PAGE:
The elections are conducted carelessly, voting papers being left at each house by a policeman, and collected next day, without any safeguards against personation or fraud. Very little public interest is aroused; and only a small proportion of the papers are filled up.

Justices of the Peace in any parish are ex-officio members of its board of guardians; but they seldom attend. The Local Government Board may nominate additional members of any board. The bulk of the work is left in the hands of the paid officials; and the "clerk to the guardians "—frequently a local solicitor—is often an official pluralist (as in Chelsea) receiving huge emoluments, and practically beyond control.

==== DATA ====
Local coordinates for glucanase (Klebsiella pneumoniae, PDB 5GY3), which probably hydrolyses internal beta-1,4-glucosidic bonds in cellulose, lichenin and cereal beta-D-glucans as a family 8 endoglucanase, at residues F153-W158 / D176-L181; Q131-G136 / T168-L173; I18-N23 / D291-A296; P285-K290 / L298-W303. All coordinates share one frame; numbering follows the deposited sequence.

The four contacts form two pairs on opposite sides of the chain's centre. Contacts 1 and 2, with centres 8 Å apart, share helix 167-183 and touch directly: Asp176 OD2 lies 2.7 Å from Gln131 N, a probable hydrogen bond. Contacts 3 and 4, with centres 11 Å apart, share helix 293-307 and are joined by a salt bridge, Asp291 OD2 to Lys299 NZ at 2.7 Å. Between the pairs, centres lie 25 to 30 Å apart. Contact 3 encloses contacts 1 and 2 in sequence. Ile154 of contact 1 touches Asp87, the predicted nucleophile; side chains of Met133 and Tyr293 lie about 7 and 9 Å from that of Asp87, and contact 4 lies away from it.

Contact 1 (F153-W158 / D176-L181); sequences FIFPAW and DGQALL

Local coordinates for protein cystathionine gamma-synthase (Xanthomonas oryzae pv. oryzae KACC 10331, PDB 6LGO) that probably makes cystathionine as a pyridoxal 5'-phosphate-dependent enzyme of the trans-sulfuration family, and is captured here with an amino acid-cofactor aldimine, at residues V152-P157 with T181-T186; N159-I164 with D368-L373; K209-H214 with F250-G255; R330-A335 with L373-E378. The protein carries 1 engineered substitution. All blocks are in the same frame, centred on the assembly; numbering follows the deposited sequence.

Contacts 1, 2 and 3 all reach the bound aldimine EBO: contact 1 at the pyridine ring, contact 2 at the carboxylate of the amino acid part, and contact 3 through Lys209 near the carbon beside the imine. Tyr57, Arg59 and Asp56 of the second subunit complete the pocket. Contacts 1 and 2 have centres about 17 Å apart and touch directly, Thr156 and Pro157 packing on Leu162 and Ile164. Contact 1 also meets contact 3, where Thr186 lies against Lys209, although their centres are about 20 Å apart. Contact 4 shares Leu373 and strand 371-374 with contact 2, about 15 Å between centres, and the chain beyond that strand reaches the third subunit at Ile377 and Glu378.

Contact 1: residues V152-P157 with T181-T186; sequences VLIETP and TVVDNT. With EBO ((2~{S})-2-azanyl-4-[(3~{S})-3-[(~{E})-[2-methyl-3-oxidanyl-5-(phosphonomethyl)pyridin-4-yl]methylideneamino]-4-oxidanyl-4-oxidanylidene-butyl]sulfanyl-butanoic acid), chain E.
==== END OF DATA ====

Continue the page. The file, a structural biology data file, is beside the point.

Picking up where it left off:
We need in our Poor Law representative government, "one man one vote" on the County Council register, uniform triennial elections, exclusion of all J.P.'s and other nominated members, abolition of rating qualification, payment of members for each day's attendance, election arrangements under the Corrupt Practices Act page 18 on the lines of those for the School Boards (but allowing, as now for Parliamentary elections, though not for municipal elections, meetings, &c., in working men's clubs), and removal of the alleged disability of married women to be guardians or electors of guardians.